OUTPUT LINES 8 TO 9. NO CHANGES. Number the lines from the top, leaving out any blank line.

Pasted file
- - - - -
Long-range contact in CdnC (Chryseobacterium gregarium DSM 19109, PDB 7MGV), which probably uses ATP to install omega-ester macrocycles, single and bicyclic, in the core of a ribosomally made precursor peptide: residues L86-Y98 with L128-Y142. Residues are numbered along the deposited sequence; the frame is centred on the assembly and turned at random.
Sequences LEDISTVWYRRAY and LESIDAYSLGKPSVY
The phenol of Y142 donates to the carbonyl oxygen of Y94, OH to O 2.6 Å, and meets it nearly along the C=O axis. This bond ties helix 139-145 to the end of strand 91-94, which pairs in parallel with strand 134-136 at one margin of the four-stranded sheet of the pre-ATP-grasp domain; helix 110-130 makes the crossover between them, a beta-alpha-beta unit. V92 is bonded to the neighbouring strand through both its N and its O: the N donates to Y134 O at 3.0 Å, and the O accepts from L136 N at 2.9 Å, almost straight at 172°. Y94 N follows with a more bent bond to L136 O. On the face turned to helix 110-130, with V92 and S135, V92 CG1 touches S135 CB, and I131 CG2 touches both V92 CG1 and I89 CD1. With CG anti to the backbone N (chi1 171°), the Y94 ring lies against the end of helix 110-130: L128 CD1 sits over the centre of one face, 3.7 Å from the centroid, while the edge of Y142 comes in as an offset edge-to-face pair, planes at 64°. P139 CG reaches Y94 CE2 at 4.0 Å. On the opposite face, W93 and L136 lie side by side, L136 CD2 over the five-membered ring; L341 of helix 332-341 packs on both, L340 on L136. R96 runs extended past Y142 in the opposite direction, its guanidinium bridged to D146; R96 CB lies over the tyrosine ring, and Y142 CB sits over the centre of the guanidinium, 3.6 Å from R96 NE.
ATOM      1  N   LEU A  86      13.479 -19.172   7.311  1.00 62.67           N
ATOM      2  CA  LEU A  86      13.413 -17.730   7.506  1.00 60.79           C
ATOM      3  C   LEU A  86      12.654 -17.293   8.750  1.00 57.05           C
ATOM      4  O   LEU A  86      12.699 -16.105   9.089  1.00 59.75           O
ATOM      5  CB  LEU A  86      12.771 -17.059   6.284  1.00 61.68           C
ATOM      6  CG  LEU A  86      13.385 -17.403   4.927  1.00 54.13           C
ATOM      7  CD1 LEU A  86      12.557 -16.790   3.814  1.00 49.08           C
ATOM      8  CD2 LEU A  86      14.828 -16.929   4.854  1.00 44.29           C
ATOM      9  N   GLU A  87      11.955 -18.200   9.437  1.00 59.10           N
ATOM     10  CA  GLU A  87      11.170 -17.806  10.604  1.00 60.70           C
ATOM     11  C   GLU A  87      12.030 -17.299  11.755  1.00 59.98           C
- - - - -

ATOM      5  CB  LEU A  86      12.771 -17.059   6.284  1.00 61.68           C
ATOM      6  CG  LEU A  86      13.385 -17.403   4.927  1.00 54.13           C